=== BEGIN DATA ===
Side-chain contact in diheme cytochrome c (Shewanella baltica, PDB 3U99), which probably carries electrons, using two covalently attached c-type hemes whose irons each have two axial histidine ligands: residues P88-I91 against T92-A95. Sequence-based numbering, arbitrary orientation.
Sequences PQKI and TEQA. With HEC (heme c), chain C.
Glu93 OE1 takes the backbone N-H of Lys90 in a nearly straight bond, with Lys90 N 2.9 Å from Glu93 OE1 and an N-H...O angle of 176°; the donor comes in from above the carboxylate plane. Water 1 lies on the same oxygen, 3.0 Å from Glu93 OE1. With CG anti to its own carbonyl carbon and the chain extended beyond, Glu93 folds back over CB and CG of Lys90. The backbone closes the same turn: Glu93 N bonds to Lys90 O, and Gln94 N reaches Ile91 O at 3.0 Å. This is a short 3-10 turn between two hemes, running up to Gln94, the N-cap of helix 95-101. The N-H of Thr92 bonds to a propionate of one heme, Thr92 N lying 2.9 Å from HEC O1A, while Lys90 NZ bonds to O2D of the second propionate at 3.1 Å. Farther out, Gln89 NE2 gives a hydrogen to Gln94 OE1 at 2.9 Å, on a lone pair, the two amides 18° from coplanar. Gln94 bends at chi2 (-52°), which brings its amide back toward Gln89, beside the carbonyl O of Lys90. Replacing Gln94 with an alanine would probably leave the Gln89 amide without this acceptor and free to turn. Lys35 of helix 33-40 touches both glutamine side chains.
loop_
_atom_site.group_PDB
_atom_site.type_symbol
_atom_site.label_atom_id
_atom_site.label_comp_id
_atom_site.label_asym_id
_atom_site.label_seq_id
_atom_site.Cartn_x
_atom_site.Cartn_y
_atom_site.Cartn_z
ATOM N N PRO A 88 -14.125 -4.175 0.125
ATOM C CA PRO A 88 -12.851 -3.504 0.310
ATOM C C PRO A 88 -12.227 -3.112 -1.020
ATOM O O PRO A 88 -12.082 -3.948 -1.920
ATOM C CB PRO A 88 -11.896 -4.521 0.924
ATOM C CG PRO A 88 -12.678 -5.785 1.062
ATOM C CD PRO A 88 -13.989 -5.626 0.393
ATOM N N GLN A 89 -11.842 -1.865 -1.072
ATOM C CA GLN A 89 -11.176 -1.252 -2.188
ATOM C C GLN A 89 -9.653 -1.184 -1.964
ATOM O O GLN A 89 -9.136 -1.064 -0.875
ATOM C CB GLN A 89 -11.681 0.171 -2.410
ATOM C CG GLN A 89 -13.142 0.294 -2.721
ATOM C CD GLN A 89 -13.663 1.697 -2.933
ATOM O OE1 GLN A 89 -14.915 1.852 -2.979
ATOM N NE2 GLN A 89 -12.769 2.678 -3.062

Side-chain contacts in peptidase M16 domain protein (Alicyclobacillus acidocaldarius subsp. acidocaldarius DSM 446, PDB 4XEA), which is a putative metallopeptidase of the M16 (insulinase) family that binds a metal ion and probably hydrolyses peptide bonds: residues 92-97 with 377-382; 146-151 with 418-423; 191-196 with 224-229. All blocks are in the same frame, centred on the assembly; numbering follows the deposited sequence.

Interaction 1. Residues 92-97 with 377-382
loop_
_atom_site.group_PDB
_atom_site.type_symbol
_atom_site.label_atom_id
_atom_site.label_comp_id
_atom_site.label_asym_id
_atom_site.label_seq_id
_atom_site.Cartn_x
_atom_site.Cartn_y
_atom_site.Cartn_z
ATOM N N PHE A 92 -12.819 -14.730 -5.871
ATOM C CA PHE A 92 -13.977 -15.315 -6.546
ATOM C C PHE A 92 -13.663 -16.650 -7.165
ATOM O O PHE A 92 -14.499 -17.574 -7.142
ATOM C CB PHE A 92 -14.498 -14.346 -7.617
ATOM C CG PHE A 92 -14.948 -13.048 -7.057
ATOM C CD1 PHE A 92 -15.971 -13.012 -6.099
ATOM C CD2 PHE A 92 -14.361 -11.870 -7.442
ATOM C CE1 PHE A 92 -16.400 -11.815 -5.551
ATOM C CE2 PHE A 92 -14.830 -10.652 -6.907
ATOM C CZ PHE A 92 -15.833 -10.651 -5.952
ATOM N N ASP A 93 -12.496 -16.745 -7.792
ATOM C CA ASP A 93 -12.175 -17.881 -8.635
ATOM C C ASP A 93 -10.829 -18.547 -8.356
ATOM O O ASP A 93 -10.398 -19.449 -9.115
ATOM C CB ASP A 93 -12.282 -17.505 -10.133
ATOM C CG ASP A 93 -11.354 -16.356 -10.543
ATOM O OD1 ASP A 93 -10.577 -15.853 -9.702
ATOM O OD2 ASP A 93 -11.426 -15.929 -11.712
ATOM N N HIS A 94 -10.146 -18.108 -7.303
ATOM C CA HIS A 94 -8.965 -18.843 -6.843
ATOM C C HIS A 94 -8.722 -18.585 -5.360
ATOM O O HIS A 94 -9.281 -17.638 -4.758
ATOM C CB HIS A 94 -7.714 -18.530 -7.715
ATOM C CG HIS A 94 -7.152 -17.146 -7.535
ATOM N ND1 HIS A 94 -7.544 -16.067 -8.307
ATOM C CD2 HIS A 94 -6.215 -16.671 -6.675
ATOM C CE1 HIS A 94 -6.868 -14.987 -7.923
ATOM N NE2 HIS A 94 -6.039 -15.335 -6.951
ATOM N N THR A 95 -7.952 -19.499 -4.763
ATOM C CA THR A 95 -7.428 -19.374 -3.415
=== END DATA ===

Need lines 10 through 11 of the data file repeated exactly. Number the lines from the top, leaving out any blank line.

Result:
_atom_site.label_seq_id
_atom_site.Cartn_x